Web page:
HOUSTON - Former U.S. President George H.W. Bush, who has been hospitalized for more than a month, is getting excellent medical treatment and would advise people to "put the harps back in the closet," his longtime Texas chief of staff said. There was no update on his condition Friday.
Jean Becker pointed out in her statement Thursday evening that the 88-year-old Bush likely will be in the hospital for a while after a "terrible case of bronchitis which then triggered a series of complications."
Bush, the oldest living former U.S. president, has been in intensive care since Sunday. He was admitted to a Texas hospital on Nov. 23 for treatment of what his spokesman Jim McGrath described as a "stubborn" cough. He spent about a week there earlier in November for treatment of the same condition.
McGrath and a hospital spokesman did not provide any new information on Bush's health Friday morning. McGrath said previously that only changes in Bush's condition would prompt updates.
Becker said "most of the civilized world" contacted her Wednesday after disclosures Bush had been placed in the intensive care unit after physicians were having difficulty bringing a fever under control.
"Someday President George H.W. Bush might realize how beloved he is, but of course one of the reasons why he is so beloved is because he has no idea," Becker said in the at-times lighthearted statement that made multiple references to the former president's sense of humour.
She said updates about Bush's condition have been limited "out of respect for President Bush and the Bush family who, like most of us, prefer to deal with health issues in privacy." She said another factor was "because he is so beloved we knew everyone would overreact."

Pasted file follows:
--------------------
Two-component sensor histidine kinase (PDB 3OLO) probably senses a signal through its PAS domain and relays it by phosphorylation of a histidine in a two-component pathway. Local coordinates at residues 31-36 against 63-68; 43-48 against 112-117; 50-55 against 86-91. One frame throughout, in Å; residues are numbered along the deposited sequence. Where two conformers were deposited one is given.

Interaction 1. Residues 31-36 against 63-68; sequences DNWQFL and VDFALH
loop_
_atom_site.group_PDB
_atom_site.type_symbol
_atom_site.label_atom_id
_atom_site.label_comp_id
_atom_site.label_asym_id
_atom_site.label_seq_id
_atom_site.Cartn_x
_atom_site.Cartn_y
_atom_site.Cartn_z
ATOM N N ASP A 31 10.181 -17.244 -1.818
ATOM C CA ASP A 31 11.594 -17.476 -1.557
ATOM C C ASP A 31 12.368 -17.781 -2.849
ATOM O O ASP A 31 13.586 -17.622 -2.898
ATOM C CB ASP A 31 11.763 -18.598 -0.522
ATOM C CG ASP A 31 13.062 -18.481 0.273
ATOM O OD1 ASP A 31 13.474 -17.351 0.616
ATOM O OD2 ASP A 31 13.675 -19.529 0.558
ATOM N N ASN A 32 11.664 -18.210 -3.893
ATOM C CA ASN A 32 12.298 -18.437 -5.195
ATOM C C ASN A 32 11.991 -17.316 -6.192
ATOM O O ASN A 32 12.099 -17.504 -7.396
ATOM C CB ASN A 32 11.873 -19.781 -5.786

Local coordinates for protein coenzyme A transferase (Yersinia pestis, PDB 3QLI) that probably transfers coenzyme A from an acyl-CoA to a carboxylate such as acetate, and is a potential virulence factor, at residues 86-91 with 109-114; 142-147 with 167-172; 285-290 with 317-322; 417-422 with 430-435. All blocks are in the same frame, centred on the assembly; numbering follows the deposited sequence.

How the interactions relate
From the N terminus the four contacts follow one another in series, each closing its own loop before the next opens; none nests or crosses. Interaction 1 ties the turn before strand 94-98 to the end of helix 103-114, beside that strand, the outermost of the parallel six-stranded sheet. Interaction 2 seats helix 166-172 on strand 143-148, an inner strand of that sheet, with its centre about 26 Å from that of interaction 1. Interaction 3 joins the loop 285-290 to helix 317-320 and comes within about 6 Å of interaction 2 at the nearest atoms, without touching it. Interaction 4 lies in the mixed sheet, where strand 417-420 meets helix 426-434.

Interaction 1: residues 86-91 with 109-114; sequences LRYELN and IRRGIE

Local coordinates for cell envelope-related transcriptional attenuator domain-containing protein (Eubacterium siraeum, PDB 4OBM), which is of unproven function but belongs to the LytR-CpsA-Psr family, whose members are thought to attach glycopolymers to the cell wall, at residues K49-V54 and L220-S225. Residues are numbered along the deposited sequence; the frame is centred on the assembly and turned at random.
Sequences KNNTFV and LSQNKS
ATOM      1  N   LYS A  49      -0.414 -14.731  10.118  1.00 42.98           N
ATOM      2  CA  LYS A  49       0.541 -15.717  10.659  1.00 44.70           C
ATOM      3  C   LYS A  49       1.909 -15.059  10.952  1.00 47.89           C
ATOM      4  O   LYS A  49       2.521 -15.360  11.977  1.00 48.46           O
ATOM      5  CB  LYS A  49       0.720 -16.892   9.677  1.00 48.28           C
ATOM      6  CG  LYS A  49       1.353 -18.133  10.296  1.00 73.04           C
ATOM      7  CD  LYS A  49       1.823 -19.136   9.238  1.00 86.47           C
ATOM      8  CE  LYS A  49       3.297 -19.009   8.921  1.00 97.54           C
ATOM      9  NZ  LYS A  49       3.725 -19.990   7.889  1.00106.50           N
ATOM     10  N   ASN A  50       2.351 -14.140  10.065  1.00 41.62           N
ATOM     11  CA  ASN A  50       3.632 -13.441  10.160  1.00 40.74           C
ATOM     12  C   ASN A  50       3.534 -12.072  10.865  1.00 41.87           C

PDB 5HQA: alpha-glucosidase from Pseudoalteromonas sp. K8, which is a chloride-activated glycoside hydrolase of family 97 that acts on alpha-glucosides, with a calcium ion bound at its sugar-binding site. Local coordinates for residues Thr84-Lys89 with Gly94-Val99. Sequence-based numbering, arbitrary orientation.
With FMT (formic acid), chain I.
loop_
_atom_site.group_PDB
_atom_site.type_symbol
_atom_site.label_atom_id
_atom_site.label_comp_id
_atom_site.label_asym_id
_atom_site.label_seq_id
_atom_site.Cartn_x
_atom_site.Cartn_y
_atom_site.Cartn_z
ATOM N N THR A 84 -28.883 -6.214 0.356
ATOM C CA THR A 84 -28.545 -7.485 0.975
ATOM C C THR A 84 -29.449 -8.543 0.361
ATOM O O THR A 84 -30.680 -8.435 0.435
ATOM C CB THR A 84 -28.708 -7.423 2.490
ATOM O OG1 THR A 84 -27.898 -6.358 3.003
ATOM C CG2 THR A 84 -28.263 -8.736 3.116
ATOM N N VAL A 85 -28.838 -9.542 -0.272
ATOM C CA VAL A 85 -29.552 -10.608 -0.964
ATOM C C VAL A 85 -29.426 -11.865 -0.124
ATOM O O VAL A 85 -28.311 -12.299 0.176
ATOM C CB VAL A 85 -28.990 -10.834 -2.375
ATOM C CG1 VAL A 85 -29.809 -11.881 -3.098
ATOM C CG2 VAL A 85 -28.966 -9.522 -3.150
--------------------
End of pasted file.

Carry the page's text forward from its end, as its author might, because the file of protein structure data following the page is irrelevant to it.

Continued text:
"I hope you all know how much your love, concern and support are appreciated," Becker said.
While the president's treatment was "unequaled anywhere," she said prayers also were needed and welcomed.
It had been hoped Bush would be well enough to spend Christmas this week at home. But while his cough improved, he developed a persistent fever and his condition was downgraded to "guarded."
The former president has had visits from family and friends, including longtime friend James Baker III, his
Bush, the 41st president, had served two terms as Ronald Reagan's vice-president when he was elected in 1988 to succeed Reagan. Four years later, after a term highlighted by the success of the 1991 Gulf War in Kuwait, he lost to Democrat Bill Clinton amid voters' concerns about the economy.
Bush skydived on at least three of his birthdays since leaving the White House, most recently when he turned 85.
Bush now has a form of Parkinson's disease that forced him in recent years to use a motorized scooter or wheelchair for mobility.